Do your homework first. Read lots of rhyming books. See what children are reading. Then think like a child, but write like an adult.

One blue star


Bobbie Hinman has a B.S. degree in Elementary Education. The combination of her teaching experience and time spent with her thirteen grandchildren has given her insight into the way children think and the stories they love to read. Bobbie has been a speaker and presenter at numerous schools, libraries and book festivals all across the United States and in Canada. Her 5 rhyming picture books have received a combined total of 25 children’s book awards. In her new book, How to Create a Successful Children’s Picture Book, Bobbie tells you how she self-published and sold over 50,000 copies of her books. Her picture books are titled The Knot Fairy, The Sock Fairy, The Belly Button Fairy, The Fart Fairy and The Freckle Fairy. The premise of her books is simple: Who better to blame it on than a fairy? You can see more about Bobbie and her books at http://www.bestfairybooks.com

Bobbie 2

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Blue Stars

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50 thoughts on “Rhyme Revolution 2017 Day 19 ~ Bobbie Hinman ~ Self-Publishing a Rhyming Picture Book

  1. I’m delighted that you’ve accomplished so much by paving your own path! Your focus on quality resonates with me, and I appreciate how essential the standards become, especially when directing your own way. Thanks for this motivating post. Way to go!

  2. Yes, yes, yes! Think like a child and write like an adult. I spend so much time with children…I am an elementary librarian. So that part of your advice is easy. It’s the “write like an adult” that can stump me. LOL! I have two self-published picture books about dachshunds and a third on the way. One of them rhymes. Some of the proceeds of the sales are donated to dachshund rescue groups I support. Thank you for the post. I am going to check out your books right now.

  3. I appreciate you sharing all this wonderful information with us, Bobbi. The self-publishing road can be an intimidating one and you made the path a bit smoother!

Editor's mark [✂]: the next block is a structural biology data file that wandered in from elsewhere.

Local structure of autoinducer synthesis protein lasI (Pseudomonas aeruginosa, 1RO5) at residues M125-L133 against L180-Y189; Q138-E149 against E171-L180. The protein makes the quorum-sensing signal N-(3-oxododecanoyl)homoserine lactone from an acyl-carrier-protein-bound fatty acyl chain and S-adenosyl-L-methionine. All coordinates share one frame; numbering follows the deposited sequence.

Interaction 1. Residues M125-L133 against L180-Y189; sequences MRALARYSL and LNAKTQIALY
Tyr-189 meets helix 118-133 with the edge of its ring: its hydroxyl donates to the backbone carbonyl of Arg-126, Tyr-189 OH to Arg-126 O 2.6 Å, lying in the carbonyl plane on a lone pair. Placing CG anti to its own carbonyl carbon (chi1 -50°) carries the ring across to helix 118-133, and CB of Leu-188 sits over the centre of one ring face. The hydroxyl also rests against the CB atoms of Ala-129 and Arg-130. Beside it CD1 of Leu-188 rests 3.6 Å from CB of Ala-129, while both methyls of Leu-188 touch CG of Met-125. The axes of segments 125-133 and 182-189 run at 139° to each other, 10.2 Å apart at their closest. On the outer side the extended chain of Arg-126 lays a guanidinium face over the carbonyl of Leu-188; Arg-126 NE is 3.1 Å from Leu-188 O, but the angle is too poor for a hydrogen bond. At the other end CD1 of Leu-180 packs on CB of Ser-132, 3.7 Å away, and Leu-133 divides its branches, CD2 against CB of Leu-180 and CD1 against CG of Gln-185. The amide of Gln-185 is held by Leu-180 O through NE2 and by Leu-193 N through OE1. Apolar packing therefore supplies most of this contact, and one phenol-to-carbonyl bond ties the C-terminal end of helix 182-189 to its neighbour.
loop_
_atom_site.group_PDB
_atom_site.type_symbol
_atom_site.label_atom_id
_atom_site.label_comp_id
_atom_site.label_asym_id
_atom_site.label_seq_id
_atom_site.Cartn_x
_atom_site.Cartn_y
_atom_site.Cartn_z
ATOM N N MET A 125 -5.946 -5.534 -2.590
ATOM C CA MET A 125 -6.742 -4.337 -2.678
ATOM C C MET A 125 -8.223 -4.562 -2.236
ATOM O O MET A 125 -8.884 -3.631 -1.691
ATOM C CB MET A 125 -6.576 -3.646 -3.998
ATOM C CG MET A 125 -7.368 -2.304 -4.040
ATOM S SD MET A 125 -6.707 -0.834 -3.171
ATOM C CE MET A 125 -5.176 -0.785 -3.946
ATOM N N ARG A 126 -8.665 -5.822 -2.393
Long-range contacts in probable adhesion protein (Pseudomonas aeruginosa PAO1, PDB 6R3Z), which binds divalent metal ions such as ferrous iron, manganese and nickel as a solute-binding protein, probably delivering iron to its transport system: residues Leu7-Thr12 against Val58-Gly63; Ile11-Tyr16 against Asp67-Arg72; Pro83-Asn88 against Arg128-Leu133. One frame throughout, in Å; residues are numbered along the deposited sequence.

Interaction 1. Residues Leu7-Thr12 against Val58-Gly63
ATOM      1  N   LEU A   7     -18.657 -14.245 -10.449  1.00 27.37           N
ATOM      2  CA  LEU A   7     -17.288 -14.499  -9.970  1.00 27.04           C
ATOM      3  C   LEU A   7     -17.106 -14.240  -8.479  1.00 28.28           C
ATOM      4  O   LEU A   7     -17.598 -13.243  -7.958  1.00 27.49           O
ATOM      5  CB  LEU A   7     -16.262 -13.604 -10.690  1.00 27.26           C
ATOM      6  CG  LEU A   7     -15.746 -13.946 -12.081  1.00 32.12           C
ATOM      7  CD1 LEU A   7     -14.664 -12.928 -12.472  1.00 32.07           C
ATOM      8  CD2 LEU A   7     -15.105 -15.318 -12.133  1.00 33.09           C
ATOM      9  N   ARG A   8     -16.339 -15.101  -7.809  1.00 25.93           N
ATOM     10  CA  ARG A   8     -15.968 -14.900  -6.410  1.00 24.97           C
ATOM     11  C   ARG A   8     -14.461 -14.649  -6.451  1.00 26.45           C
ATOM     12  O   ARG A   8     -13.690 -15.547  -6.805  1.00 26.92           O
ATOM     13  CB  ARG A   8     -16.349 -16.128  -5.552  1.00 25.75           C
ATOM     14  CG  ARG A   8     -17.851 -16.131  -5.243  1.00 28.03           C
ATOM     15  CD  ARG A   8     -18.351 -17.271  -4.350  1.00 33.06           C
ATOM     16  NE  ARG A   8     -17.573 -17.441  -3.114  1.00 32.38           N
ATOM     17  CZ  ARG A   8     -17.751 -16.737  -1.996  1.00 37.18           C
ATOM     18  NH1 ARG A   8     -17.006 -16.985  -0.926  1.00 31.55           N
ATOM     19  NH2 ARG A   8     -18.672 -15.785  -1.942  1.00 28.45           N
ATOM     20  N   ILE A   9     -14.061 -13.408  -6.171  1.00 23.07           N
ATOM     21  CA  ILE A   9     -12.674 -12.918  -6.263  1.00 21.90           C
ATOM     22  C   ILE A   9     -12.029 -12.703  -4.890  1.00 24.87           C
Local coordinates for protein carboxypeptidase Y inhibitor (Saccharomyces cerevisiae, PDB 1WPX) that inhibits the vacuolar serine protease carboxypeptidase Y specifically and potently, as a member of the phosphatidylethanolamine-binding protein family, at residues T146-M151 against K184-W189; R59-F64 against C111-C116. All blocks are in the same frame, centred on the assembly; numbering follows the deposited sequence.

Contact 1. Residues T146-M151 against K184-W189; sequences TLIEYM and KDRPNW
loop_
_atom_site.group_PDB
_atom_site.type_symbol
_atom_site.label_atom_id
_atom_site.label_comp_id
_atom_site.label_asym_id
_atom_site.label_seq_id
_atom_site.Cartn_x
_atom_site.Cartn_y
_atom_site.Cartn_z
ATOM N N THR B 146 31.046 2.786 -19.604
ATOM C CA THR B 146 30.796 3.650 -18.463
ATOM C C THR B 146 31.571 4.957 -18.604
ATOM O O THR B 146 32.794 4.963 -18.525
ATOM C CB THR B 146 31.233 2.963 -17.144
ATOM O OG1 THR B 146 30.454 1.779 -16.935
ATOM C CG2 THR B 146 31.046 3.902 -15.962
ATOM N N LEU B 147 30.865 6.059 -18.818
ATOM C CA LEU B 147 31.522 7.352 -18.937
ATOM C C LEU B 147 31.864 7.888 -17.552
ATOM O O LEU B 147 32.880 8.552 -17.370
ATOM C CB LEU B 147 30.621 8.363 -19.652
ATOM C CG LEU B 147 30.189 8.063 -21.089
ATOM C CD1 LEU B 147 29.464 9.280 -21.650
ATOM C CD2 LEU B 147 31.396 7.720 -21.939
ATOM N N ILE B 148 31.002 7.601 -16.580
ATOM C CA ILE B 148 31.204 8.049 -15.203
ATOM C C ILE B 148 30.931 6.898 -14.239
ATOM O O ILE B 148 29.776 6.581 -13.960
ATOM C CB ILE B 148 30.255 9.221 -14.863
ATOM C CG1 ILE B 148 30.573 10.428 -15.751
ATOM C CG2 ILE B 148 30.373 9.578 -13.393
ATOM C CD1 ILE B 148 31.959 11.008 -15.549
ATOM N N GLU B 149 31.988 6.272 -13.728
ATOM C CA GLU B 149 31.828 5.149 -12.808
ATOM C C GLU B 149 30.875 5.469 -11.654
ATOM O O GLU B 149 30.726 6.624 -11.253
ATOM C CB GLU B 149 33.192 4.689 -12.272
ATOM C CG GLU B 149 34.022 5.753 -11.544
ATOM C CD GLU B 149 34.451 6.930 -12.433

4. Wow, she has really accomplished a lot. Thanks for sharing. Would like to learn more about the self-publishing side of her story. I’d say it is much harder to self publish a PB than a MG. So much more to consider and accomplish with the illustrations and layout. Great job of getting it done! Congratulations.

  5. Love it: Think like a child but write like an adult! So true! Congratulations on your continuing success in bringing the stories to children that they want to hear.

  6. Thank you, Bobbi for sharing your inspiration and insight into self-publication. Congratulations on your success and for emphasizing quality in all aspects of your work. Good prose is better than bad rhyme is so true! Think like a child…but write like an adult – also a very good point to remember!

  7. I think self publishing is scary. I intend in buying your book which can help no matter what avenue you chose to pursue. Thanks for your post and best if luck with all your books.

  8. Your post is wonderful. I especially love the idea to “think like a child and write like an adult”. Thanks for sharing your thoughts on kids — how they think and what they enjoy. I hadn’t thought how they much they like adjectives. I’m eager to use them more.